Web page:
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Khodorkovsky won't go to Russia for questioning — spokesperson

December 08, 2015, 13:10 UTC+3 MOSCOW
Ex-chief of a Russian oil giant Mikhail Khodorkovsky has been summoned for questioning to Russia’s Investigative Committee as a defendant in a case over murder committed in 1998
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Mikhail Khodorkovsky

Mikhail Khodorkovsky


MOSCOW, December 8. /TASS/. Former Yukos head Mikhail Khodorkovsky does not intend to come to questioning in connection with the criminal case over the 1998 murder of Nefteyugansk Mayor Vladimir Petukhov, spokesperson for Khodorkovsky Olga Pispanen told TASS on Tuesday.

"They have not been able to finish pressing the case against Mikhail Borisovich (Khodorkovsky) for 17 years already. All this time they have been looking for proof of Khodorkovsky’s bloody involvement in this case, and they could not find anything. I hope that in the future Mikhail Borisovich will continue living and working, and that he will not participate in the games of the Investigative Committee," Pispanen said adding that the former Yukos head has no lawyer since he left prison.

Khodorkovsky said earlier that he was summoned for questioning to IC as a defendant in a criminal case. An informed source told TASS Khodorkovsky was charged in absentia with involvement in the 1998 murder of Nefteyugansk Mayor Petukhov.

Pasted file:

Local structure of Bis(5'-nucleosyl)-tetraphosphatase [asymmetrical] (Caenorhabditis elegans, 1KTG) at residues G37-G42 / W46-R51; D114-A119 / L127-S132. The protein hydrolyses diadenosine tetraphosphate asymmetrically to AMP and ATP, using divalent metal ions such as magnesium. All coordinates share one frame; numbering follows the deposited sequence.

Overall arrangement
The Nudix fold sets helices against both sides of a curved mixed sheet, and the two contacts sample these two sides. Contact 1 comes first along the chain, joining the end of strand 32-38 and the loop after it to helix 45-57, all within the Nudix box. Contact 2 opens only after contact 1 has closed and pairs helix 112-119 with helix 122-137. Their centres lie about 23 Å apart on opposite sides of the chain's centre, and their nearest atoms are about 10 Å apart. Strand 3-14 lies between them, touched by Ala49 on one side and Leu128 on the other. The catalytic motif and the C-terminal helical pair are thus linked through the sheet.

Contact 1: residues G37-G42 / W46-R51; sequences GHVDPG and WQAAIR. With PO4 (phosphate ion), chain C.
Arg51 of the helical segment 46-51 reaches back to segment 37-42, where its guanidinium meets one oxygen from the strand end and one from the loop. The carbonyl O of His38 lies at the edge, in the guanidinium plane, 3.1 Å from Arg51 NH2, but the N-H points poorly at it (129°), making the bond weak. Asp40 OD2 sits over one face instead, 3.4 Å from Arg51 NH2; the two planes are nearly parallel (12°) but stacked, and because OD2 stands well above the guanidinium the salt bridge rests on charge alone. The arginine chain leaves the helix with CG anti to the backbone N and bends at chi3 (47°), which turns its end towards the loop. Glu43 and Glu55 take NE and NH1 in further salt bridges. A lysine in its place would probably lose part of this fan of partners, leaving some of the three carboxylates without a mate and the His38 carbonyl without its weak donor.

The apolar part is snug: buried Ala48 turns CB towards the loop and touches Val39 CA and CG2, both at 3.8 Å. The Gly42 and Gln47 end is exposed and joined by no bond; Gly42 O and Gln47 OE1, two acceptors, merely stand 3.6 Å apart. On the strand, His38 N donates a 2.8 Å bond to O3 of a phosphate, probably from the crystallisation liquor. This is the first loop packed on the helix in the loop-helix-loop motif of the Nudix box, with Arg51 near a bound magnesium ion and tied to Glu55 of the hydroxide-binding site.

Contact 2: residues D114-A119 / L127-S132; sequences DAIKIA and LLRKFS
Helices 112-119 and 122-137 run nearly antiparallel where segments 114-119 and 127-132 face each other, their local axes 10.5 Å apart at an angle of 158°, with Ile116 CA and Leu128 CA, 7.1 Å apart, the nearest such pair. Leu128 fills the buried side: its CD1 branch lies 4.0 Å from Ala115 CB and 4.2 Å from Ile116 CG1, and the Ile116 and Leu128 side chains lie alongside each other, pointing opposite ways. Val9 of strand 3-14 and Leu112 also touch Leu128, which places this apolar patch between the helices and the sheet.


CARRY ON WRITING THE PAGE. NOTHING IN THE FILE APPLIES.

The former head of oil giant Yukos, Mikhail Khodorkovsky, and his business partner Platon Lebedev were found guilty of embezzlement and tax evasion in May 2005 and sentenced to nine years in prison.

While serving their prison term, both Khodorkovsky and Lebedev were found guilty of embezzlement and money laundering in a second criminal case in December 2010 and sentenced to 14 years in prison, with account taken of the jail term they had served.

Khodorkovsky was pardoned by Russian President Vladimir Putin and left prison in December 2013. Lebedev was released in early 2014.

Media reports said the ex-Yukos head wrote in his pardon request that he pledged not to go into politics.

Vladimir Putin in late December 2014 also noted that Khodorkovsky asked to pardon him, at least he sent a corresponding paper, and "it seemed that he did not intend to engage in politics.” 

The president later said Khodorkovsky still had the right to be engaged in politics.

On June 30, Russia’s Investigative Committee (IC) spokesman Vladimir Markin said IC had resumed criminal investigation into the 1998 murder of the mayor of Neftyugansk, Vladimir Petukhov, following newly-discovered evidence the former head of the oil major Yukos, Mikhail Khodorkovsky might have been the one who put a contact on the mayor’s life.

"In view of the newly-discovered evidence a decision has been made to resume the criminal investigation of the 1998 murder of the mayor of Nefteyugansk, Vladimir Petukhov," Markin said. "The Investigative Committee has evidence the man who requested that murder and a number of other exceptionally grave crimes might have been Yukos chief Mikhail Khodorkovsky."

Platon Lebedev's lawyer Konstantin Rivkin told TASS on Tuesday that his client got no subpoena.

"We have recently met, he did not receive any notice papers from IC. I was not informed about anything like this as well," the lawyer said.

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